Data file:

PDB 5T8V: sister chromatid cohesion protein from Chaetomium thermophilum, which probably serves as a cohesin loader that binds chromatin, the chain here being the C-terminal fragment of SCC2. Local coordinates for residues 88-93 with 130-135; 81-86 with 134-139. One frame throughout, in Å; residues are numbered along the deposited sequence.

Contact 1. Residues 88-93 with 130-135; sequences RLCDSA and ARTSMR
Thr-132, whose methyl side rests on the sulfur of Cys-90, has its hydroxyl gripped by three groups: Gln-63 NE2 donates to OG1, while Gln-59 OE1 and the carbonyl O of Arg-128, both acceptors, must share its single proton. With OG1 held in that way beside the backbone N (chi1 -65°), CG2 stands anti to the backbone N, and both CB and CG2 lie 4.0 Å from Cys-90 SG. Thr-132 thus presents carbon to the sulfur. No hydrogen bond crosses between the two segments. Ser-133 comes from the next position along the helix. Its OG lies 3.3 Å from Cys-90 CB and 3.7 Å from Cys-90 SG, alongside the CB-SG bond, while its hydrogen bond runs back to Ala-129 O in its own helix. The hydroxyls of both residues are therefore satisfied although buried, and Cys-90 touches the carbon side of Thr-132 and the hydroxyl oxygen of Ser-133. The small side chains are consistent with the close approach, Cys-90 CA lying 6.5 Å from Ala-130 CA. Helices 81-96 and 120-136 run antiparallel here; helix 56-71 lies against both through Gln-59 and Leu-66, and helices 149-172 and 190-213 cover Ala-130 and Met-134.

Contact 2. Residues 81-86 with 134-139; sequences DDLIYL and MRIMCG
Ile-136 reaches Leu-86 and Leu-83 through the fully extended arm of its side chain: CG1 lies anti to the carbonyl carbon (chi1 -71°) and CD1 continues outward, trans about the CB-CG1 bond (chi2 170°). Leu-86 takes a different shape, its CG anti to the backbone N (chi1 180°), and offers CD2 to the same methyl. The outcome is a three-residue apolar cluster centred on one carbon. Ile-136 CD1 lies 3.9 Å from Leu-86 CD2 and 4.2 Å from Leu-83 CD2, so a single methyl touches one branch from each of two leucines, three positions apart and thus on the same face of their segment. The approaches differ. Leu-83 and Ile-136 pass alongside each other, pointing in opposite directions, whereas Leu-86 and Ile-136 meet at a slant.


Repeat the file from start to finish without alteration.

PDB 5T8V: sister chromatid cohesion protein from Chaetomium thermophilum, which probably serves as a cohesin loader that binds chromatin, the chain here being the C-terminal fragment of SCC2. Local coordinates for residues 88-93 with 130-135; 81-86 with 134-139. One frame throughout, in Å; residues are numbered along the deposited sequence.

Contact 1. Residues 88-93 with 130-135; sequences RLCDSA and ARTSMR
Thr-132, whose methyl side rests on the sulfur of Cys-90, has its hydroxyl gripped by three groups: Gln-63 NE2 donates to OG1, while Gln-59 OE1 and the carbonyl O of Arg-128, both acceptors, must share its single proton. With OG1 held in that way beside the backbone N (chi1 -65°), CG2 stands anti to the backbone N, and both CB and CG2 lie 4.0 Å from Cys-90 SG. Thr-132 thus presents carbon to the sulfur. No hydrogen bond crosses between the two segments. Ser-133 comes from the next position along the helix. Its OG lies 3.3 Å from Cys-90 CB and 3.7 Å from Cys-90 SG, alongside the CB-SG bond, while its hydrogen bond runs back to Ala-129 O in its own helix. The hydroxyls of both residues are therefore satisfied although buried, and Cys-90 touches the carbon side of Thr-132 and the hydroxyl oxygen of Ser-133. The small side chains are consistent with the close approach, Cys-90 CA lying 6.5 Å from Ala-130 CA. Helices 81-96 and 120-136 run antiparallel here; helix 56-71 lies against both through Gln-59 and Leu-66, and helices 149-172 and 190-213 cover Ala-130 and Met-134.

Contact 2. Residues 81-86 with 134-139; sequences DDLIYL and MRIMCG
Ile-136 reaches Leu-86 and Leu-83 through the fully extended arm of its side chain: CG1 lies anti to the carbonyl carbon (chi1 -71°) and CD1 continues outward, trans about the CB-CG1 bond (chi2 170°). Leu-86 takes a different shape, its CG anti to the backbone N (chi1 180°), and offers CD2 to the same methyl. The outcome is a three-residue apolar cluster centred on one carbon. Ile-136 CD1 lies 3.9 Å from Leu-86 CD2 and 4.2 Å from Leu-83 CD2, so a single methyl touches one branch from each of two leucines, three positions apart and thus on the same face of their segment. The approaches differ. Leu-83 and Ile-136 pass alongside each other, pointing in opposite directions, whereas Leu-86 and Ile-136 meet at a slant.